Dell is expanding its partnership with Red Hat, speeding the deployment and simplifying the management of containers with an appliance that also adds more security and customer control.
Dell Apex Cloud Platform for Red Hat OpenShift builds on a partnership launched in 2022, this time focused on an appliance jointly engineered by the two vendors to combine OpenShift's container management capabilities with Dell's software, compute and storage. The new turnkey appliance is the first fully integrated delivery platform for OpenShift focused on consistent user experience, accelerating application delivery and ease of use by providing an alternative to the do-it-yourself approach of on-premises deployment, according to Dell.
The Red Hat-Dell appliance showcases the partnership's potential and the growing intricacy of vendor relationships, according to Anurag Agrawal, CEO of Techaisle, a global SMB and channels IT market research and industry analyst organization.
"It is the age of the ecosystem. Everyone wants to partner with everyone else," Agrawal said.
Previously, Dell and Red Hat worked together to bring containers on premises as a service, Agrawal said. Dell managed the infrastructure and Red Hat provided the OpenShift platform under the Dell Validated Platform for Red Hat OpenShift.
OpenShift in a box
Red Hat already partners with public cloud providers like AWS and Azure, and the expanded partnership with Dell now extends its platform on premises with an off-the-shelf offering -- a win for Red Hat, according to Agrawal.
"[Red Hat] needed an on-prem player, and Dell is a leader in that space," he said.
But it's also a win for Dell by bringing a public cloud experience onto Apex Cloud Platforms, according to Scott Sinclar, an analyst at TechTarget's Enterprise Strategy Group.
"Dell is continuing to deliver on its 'cloud-to-ground' strategy by enabling its [on-premises] customers to have the same [cloud] experience -- in this case, with Red Hat OpenShift," Sinclair said. Dell unveiled its cloud-to-ground in May when it highlighted strategic Apex Cloud Platforms partnerships with Red Hat, Azure and VMware.
Full stack Red Hat with faster deployments
Deployments from Dell Apex Cloud Platform for Red Hat OpenShift can be lowered from 10 days with the do-it-yourself approach on bare metal to as little as 6 hours, according to Dell. This was achieved through Dell's software automation around Red Hat OpenShift deployment.
Scott SinclairAnalyst, Enterprise Strategy Group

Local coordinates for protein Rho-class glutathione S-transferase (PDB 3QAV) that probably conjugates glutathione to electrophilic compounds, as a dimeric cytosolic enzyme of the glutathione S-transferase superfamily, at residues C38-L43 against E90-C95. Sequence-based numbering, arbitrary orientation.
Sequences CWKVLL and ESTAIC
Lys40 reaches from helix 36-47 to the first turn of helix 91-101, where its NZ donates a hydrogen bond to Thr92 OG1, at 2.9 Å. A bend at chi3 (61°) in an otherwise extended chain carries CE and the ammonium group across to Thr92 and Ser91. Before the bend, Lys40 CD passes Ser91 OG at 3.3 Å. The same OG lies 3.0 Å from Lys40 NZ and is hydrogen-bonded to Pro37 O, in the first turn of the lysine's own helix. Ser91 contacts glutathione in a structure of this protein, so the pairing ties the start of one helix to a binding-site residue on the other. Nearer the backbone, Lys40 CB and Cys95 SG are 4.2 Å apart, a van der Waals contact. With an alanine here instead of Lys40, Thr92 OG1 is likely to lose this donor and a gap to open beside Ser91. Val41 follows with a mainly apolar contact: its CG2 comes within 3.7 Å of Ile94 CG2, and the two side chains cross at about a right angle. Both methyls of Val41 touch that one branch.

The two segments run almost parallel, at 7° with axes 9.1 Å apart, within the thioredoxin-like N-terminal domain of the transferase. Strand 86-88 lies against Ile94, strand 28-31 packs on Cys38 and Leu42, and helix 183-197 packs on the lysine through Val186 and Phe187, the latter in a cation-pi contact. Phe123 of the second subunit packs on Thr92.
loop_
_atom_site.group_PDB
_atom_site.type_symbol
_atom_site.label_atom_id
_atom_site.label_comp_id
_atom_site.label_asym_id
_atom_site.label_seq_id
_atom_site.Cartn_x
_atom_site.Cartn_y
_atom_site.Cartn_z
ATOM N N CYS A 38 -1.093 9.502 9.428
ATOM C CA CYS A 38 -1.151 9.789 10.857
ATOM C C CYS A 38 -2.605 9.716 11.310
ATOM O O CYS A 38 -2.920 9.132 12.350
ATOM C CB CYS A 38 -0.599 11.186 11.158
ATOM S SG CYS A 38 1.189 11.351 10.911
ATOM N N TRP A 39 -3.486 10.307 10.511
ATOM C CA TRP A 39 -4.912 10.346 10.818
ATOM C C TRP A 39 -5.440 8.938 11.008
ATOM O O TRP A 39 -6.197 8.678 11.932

"[This helps] accelerate and reduce the operational cost of both container adoption and application modernization initiatives for enterprise organizations" Sinclair said.
Faster deployment might be attractive to customers, but there is another element with this partnership that benefits users, Agrawal said. The stack is validated.
"If there are any components that get updated -- whether it is container management capabilities or the Dell software storage layer -- there is no need for customers to get involved," he said.
Everything has been validated by Dell beforehand, Agrawal said.
Other container management players are already on the market, including one from Dell. VMware Tanzu runs on Dell VxRail out of the box. HPE also has its own container platform, Ezmeral, which it launched in 2020, according to Agrawal.
But, he added, this is a good opportunity for Dell. With the Broadcom acquisition, VMware Tanzu has lost some market momentum, and HPE's Ezmeral -- built off Docker and Kubernetes -- hasn't gained much traction, Agrawal said.
While Dell Apex Cloud Platform for Red Hat OpenShift isn't the first validated design for on-premises deployment of OpenShift, it is the first to offer an integrated appliance. It uses Dell's software-defined storage technology and consumption-based procurement model to let customers spread out the cost of growth over time, Sinclair said.
"This latter capability helps further accelerate app modernization initiatives by reducing the near-term budget impacts," he said.
Adam Armstrong is a TechTarget Editorial news writer covering file and block storage hardware, and private clouds. He previously worked at StorageReview.com.